The work that a person will do after graduation is not yet invented when they enter kindergarten. When I was a young employment counsellor, I tried to wrap my head around how that one premise affects so much of our lives.
How do you plan an education stream when you don’t really know what you will be doing? What do you need to know to be employed, enough to sustain yourself? What does it mean to live in a world that is constantly changing?
How do you plan your life work?
Life is about change from our birth and death to our ever-evolving planet. You see it every day when you open up your computer.
Algorithms change on websites and you don’t even know about it. Every day there are ideas about improving.
Change encircles the world. And yet. There is the deep desire to follow traditions and find that cushy place on the couch. What does this say about being human?
What is intriguing about people is the relationship to change. I remember reading an article by Anthony Robbins where he outlined 6 basic human needs. The first one was certainty which he describes as “assurance you can avoid pain and gain pleasure.” The next one was uncertainty, “the need for the unknown, change, new stimuli.”
Those both, apparently contradictory needs, play out in day-to-day lives. It is in that interchange where you consider options, make plans and play out decisions.
When looking at what work is going to fit for you, it is helpful to look at a new paradigm. Living in Beta.
In the past we saw work as a life-long decision, where you needed to choose THE career and then go down that path. What you have no doubt noticed is that the trajectory is hardly a straight line.
“Living in Beta” is a term I saw in Roadmap by the Roadtrip Nation people. “A beta test is an iteration of something that is subject to continued improvement.”
A beta test is a software term used when testing a product. The idea is that the product will grow and evolve as they learn more about it in the marketplace.
The authors suggest that applying that metaphor to work and approaching work by focussing on “building better versions of yourself.”
So rather than focus on a particular job, career or set of skills, you think of yourself as a work in progress. If at the heart of your career choices is the idea that life is always in flux, then why not make choices based on that idea?
What does that mean?
1. There is only one guide – you!
Though your work will always be at the intersection of what you contribute and what the world needs, the starting point is your own gifts and talents. Immerse yourself in knowing what they are, expand your knowledge in those areas and consider how you can take them out into the world. When you get lost and are questioning what to do, this is where you come back. Your bright guiding star.
2. Keep listening to yourself.
In your daily life, you face dilemmas and problems where there are no easy answers. When you pay attention to your values, integrity and ethics, you will come up with the solution where at the end of the day, you will be satisfied that you did what you could do.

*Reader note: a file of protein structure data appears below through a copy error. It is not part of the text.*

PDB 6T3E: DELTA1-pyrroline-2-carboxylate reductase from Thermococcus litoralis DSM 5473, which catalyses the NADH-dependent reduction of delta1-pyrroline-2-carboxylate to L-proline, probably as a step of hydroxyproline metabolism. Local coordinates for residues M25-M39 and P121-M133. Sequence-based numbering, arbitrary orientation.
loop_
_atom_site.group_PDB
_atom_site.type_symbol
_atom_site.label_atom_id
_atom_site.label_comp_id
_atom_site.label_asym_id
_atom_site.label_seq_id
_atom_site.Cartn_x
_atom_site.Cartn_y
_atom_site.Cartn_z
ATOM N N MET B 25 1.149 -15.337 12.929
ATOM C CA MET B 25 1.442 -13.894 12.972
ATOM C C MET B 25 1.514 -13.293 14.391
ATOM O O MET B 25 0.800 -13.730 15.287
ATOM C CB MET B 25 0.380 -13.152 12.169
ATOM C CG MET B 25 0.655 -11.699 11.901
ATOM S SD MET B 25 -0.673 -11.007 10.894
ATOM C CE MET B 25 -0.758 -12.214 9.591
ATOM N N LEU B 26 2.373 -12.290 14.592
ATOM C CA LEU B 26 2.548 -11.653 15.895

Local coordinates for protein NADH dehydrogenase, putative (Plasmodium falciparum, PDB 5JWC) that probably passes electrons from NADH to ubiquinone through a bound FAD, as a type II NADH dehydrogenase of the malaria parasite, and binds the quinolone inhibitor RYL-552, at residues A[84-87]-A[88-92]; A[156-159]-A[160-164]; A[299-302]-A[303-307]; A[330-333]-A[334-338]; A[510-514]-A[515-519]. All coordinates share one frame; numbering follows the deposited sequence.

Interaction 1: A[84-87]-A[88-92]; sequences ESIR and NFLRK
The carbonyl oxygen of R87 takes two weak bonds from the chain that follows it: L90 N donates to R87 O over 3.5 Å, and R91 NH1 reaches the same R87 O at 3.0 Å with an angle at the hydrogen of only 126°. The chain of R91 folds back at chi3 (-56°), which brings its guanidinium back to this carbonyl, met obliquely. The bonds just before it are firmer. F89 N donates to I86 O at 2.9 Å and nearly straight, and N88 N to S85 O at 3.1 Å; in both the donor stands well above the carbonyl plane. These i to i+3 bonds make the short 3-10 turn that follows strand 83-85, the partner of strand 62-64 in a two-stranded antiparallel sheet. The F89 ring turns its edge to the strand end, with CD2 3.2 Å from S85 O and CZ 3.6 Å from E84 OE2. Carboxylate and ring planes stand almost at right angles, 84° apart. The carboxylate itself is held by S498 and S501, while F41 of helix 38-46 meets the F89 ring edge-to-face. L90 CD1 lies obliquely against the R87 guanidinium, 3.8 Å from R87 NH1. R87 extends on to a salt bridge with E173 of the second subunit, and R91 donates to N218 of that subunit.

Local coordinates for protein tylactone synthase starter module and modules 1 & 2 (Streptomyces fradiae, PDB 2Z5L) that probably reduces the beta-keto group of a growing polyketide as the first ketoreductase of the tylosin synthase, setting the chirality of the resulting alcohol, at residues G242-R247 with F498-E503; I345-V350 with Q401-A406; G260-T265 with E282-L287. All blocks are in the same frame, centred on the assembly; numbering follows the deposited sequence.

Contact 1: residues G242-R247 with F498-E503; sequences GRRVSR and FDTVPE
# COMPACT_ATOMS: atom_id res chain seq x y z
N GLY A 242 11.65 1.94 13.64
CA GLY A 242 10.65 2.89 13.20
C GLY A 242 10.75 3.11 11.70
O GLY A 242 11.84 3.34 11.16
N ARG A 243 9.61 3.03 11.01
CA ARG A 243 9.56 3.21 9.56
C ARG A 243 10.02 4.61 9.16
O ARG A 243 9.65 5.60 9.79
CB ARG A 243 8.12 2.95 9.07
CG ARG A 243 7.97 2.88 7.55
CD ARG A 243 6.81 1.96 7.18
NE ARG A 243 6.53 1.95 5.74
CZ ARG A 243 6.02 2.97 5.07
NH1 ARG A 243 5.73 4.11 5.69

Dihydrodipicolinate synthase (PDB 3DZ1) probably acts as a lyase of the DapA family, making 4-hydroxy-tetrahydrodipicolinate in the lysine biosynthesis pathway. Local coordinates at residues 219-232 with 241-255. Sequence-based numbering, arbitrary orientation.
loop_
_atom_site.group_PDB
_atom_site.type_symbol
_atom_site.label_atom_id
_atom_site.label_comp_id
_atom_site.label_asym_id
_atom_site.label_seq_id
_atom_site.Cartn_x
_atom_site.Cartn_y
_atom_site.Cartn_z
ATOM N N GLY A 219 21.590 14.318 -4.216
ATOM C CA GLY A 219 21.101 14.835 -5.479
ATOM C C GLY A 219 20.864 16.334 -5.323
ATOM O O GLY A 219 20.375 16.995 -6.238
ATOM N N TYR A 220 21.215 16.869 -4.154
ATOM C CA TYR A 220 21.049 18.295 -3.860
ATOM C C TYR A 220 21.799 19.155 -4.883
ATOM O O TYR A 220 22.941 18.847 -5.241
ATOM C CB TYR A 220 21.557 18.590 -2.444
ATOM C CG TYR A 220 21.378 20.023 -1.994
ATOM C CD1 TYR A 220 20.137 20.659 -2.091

3. Pay attention.
When I was in Valencia, Spain last year, I caught the rail downtown and transferred onto the Metro. How easy it seems to get spun around in a new city. On the Metro, I looked at the route map above the door and realized I was going in the opposite direction to where I wanted to go. Life is like that. The most important part of what happened to me on that day was that I kept my wits about me. For your life work and where you need next to be, pay attention to the marketplace, pay attention to what you are getting to know about yourself and what you have to offer and pay attention to what inspires you. Expand into that bigger vision you have of yourself.
4. Reroute when necessary.
This is the idea behind “Living in Beta.” Since everything around you is subject to change, grasping the idea that you too are involved in the experiment will keep you rooted in the right place. The focal point is your strengths. As William Bridges in Jobshift emphasized, there is plenty of work though there is a decrease in jobs.
In thinking of education, the question is about how to prepare students for a world of such vast change. In the resources below, check out the Ted Talk by Molly Schroeder for an innovative idea of how students are engaged in their learning. See the link to her talk below.
Molly Schroeder also talks about Google and how all of their products are released in beta. Some succeed and some fail. Throughout the process, what Google has learnt has changed the world.
Living in beta is where I learn too. When I think of raising my children, I was living in beta, a different version for each of them. What worked for one did not necessarily work for the other. There were experiments that soared. There were ideas that fell flat. The ones that worked the best were built on a foundation of love, values and understanding.
What is the best way to prepare for Living in Beta? Your comments are welcome! Click on the Comment button below.
Here are resources mentioned in the text above and some great food for thought!
Living in Beta – Molly Schroeder – Ted Talk BurnsvilleED
The 6 Human Needs: Why We Do What We Do by Anthony Robbins
Inspired by the question: What should I do with my life? Roadtrip Nation: Define your own road in life